The 23-year-old victim underwent surgery and is recovering at the hospital.


Minnesota confirms second case of monkeypox virus

More cases are expected in the coming days and weeks, the health department says.


Minnesota's COVID-19 update for Wednesday, June 29

One of the newly reported deaths was a person aged 15-19 from Yellow Medicine County.

Screen Shot 2022-06-29 at 10.19.37 AM

Drone drops bag of candy near kids fishing

A black SUV quickly left the area afterwards.

FLickr - AL Franken 2016 - Lorie Shaull

Al Franken to bring comedy tour to Minneapolis

Acme Comedy is hosting the former senator in late August.


Alabama replaces Toby Keith as headliner at MN music festival

The Lakefront Music Festival is set to take place in Prior Lake on July 8-9.


5 key points from President Trump's $4.1 trillion budget proposal

Trump's budget features welfare cuts, extra defense spending, and implications for student loans.

Welcome, President Trump: Key points from his first speech as POTUS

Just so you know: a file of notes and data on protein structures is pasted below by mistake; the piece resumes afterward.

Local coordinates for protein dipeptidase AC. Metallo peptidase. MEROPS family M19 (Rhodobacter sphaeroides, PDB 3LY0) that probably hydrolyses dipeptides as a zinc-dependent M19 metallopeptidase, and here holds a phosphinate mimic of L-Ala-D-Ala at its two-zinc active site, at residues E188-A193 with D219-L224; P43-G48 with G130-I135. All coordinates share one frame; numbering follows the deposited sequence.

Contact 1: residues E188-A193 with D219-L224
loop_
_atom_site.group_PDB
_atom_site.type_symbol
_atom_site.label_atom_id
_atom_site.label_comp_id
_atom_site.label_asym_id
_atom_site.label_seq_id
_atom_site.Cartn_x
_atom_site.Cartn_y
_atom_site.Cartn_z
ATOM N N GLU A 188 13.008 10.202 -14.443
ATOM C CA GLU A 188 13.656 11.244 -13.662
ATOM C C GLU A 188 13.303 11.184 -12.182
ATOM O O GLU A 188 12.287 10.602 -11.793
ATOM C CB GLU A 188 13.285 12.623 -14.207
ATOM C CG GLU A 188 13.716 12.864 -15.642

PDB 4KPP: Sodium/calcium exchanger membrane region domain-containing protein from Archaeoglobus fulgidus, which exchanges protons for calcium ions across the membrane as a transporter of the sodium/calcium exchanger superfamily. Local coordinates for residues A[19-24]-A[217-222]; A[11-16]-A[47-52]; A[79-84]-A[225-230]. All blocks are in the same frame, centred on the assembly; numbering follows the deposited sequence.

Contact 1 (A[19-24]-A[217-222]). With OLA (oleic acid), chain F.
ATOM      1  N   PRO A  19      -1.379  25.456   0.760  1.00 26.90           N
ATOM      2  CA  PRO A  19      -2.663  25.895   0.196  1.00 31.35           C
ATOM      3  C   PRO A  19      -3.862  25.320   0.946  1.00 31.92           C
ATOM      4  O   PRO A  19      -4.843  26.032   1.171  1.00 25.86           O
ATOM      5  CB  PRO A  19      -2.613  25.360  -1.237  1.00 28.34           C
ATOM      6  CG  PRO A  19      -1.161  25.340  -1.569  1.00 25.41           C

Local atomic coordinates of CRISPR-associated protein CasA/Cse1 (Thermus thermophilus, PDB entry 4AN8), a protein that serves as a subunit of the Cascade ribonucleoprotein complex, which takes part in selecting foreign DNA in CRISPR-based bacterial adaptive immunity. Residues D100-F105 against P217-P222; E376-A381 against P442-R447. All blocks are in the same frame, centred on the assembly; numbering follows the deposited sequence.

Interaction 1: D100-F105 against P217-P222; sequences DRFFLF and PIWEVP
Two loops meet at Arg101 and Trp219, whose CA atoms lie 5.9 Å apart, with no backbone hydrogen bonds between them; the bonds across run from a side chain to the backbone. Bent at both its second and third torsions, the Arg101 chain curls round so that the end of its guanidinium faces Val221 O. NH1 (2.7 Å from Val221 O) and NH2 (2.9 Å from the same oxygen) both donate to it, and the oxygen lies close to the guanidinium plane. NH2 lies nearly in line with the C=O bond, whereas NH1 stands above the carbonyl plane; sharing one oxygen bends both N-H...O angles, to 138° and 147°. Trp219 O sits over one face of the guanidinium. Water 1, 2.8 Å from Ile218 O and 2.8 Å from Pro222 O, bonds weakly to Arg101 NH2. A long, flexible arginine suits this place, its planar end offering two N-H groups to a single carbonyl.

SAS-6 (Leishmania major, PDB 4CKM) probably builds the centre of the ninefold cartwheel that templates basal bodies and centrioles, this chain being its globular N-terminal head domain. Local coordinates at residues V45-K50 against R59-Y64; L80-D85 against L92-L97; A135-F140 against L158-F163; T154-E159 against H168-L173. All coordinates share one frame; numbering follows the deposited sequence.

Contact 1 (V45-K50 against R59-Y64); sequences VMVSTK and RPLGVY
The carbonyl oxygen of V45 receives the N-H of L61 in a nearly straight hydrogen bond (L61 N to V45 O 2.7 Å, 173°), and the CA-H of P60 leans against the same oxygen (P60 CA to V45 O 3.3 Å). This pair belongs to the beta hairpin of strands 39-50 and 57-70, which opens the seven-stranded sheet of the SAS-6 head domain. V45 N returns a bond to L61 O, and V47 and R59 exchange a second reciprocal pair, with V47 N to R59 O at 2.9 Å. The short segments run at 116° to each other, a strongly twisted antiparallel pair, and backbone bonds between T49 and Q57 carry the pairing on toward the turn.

Donald Trump is the 45th President of the United States.

Key points from Trump's tax plan: What would it mean for your finances?

His plan would have major implications for families and businesses.

Key points from Donald Trump's first news conference since the election

What Donald Trump had to say during his first news conference after winning the election.

What Minnesota lawmakers thought of President Trump's address

What Minnesota's U.S. representatives and senators had to say about the president's speech.

Why are Congress, President Trump, the DOJ and the FBI fighting about the Nunes memo?

The controversial memo could be released on Friday, but what's in it?

After Trump directive, the House is expected to vote on health plan today

The bill has come in for criticism from both Republicans and Democrats.

Appeals court refuses to reinstate President Trump's travel ban

President Trump had asked the appeals court to lift the restraining order blocking his new immigration rules.